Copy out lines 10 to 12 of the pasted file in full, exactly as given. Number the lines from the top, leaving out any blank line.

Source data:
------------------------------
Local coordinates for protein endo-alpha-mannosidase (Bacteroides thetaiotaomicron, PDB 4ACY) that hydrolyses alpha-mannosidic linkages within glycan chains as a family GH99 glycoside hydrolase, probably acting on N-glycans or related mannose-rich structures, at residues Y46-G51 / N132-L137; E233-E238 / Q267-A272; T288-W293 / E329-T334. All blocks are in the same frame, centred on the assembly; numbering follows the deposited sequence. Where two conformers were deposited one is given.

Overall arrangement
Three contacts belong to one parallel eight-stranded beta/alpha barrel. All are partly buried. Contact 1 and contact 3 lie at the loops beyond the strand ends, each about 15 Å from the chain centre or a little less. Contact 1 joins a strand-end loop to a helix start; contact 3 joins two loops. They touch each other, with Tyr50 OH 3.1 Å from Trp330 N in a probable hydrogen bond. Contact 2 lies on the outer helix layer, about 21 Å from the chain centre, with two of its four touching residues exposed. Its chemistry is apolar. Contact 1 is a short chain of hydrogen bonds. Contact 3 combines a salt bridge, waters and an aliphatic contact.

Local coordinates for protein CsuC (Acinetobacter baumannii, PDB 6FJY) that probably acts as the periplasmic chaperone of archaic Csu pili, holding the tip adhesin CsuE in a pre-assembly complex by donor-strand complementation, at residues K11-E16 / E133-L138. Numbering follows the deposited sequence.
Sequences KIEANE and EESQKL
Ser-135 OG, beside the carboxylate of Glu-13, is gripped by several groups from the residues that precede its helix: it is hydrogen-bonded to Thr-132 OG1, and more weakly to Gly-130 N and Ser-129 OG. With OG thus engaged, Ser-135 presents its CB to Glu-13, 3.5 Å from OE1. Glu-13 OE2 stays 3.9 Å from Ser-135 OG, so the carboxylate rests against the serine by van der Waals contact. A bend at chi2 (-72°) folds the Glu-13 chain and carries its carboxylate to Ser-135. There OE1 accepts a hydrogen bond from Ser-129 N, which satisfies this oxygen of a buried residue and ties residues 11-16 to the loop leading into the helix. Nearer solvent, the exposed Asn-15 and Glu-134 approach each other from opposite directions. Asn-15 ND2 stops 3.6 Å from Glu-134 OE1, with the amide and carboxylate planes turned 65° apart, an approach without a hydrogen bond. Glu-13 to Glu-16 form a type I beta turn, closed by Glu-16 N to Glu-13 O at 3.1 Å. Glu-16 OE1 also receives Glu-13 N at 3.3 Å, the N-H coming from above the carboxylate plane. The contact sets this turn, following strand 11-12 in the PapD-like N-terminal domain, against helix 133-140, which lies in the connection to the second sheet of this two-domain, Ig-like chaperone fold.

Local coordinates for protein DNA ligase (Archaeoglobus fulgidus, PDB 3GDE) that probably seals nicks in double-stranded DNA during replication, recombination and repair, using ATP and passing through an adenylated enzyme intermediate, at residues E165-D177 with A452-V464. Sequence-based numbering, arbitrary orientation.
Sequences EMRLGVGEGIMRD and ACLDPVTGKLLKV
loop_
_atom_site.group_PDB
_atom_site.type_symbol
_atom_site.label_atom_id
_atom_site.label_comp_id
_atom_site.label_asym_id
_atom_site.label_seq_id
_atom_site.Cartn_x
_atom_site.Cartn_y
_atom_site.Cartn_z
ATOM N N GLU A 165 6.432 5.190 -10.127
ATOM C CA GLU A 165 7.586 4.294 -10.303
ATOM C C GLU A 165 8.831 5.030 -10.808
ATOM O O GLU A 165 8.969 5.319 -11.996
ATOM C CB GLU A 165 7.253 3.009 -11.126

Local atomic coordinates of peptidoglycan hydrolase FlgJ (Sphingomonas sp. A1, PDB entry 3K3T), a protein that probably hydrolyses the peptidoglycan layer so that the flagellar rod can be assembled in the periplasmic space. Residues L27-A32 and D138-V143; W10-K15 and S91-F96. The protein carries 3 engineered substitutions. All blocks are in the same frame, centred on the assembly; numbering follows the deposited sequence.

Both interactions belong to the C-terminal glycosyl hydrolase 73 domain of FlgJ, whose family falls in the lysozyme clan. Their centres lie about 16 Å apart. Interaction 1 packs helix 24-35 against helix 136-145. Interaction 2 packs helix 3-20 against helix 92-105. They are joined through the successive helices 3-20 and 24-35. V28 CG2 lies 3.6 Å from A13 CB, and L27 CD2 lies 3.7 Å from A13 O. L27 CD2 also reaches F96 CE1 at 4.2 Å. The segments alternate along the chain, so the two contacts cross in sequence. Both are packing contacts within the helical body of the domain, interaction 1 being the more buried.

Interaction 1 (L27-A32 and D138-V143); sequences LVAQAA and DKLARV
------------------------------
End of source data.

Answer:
_atom_site.group_PDB
_atom_site.type_symbol
_atom_site.label_atom_id